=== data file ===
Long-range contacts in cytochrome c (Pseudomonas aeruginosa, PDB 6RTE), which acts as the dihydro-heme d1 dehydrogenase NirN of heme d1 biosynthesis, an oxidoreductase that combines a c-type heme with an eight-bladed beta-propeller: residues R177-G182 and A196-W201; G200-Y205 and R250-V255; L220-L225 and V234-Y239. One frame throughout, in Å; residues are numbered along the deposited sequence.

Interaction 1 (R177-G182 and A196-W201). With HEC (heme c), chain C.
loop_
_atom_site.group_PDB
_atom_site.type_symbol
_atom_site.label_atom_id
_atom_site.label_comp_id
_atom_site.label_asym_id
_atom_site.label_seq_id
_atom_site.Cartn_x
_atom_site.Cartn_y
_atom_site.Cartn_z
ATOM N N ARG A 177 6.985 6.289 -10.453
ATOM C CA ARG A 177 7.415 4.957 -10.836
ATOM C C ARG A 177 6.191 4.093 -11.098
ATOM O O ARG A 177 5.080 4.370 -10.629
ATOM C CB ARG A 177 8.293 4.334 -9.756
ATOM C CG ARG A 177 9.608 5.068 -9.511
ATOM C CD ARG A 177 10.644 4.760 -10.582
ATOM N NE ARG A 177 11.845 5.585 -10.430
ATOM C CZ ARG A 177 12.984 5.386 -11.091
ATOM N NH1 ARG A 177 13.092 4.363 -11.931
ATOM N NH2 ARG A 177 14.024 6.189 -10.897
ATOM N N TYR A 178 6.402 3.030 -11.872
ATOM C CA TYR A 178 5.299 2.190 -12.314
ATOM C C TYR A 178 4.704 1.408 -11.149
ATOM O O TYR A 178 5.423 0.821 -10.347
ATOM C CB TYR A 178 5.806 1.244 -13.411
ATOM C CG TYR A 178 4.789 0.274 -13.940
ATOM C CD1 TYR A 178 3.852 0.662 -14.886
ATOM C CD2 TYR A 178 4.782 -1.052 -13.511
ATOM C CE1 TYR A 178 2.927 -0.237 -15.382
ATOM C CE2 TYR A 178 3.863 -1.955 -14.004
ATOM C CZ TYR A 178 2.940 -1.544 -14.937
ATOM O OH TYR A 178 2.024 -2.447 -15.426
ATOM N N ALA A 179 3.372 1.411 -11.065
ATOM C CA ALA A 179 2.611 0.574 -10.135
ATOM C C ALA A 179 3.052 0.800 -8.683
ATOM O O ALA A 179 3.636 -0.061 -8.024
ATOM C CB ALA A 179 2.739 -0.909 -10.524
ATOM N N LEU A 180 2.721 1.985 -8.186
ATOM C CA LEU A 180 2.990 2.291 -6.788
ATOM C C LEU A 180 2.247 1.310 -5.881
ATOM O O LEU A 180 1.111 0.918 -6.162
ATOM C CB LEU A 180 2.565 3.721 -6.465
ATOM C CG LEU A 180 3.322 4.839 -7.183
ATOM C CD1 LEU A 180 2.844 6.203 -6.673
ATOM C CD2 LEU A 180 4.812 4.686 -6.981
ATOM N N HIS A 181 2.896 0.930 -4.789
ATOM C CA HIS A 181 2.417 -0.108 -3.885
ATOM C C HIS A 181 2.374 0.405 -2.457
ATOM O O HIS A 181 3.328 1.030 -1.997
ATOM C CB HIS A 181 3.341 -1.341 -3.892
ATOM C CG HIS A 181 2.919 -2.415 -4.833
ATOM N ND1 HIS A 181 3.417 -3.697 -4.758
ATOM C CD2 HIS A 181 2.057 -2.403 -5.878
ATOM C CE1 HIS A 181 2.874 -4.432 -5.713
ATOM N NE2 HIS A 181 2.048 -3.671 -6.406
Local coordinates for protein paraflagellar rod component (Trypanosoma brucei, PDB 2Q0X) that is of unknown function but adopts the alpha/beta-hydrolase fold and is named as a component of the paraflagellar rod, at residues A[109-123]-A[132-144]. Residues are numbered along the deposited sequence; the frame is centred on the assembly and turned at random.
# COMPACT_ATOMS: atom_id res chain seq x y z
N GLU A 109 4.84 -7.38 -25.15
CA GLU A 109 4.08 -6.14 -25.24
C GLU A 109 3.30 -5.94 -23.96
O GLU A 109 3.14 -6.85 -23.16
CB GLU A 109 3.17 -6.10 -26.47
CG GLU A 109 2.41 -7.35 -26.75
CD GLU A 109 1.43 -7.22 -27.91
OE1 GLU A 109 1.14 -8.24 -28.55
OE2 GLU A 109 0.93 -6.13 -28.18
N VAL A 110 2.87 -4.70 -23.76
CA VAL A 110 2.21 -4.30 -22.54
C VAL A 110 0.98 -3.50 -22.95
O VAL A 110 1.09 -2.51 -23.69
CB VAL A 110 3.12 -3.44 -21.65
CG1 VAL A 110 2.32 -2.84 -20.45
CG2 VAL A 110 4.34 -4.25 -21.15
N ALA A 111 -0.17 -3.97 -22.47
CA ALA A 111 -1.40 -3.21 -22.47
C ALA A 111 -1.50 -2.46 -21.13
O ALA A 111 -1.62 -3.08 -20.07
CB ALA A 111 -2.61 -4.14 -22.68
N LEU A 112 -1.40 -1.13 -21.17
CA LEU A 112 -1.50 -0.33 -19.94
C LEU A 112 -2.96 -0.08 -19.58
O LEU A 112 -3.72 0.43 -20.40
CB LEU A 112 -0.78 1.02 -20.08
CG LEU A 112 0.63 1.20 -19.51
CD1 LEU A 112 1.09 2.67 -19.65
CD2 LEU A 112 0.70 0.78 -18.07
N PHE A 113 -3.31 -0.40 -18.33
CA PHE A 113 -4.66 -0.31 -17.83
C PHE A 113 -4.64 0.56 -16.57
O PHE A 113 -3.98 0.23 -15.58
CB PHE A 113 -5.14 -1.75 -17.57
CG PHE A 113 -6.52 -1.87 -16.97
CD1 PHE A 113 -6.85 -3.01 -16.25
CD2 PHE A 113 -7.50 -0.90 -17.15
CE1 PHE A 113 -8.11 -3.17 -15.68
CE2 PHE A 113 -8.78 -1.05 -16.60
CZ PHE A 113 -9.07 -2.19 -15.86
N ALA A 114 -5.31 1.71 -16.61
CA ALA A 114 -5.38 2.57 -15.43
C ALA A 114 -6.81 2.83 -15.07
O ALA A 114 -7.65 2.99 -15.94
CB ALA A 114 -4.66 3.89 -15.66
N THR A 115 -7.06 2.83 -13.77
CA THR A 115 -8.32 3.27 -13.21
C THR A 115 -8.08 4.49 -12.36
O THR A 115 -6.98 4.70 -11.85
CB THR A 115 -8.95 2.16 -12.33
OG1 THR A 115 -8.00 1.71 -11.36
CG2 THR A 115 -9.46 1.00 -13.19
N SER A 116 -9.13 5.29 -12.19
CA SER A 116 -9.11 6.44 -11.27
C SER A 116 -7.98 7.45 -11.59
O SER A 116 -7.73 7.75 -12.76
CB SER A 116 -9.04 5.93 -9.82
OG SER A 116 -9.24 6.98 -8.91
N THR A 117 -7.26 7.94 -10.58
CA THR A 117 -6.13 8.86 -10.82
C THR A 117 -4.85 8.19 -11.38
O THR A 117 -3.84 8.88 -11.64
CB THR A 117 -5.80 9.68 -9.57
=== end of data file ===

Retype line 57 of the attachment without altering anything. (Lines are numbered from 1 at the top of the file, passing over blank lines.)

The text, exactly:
ATOM C CE1 HIS A 181 2.874 -4.432 -5.713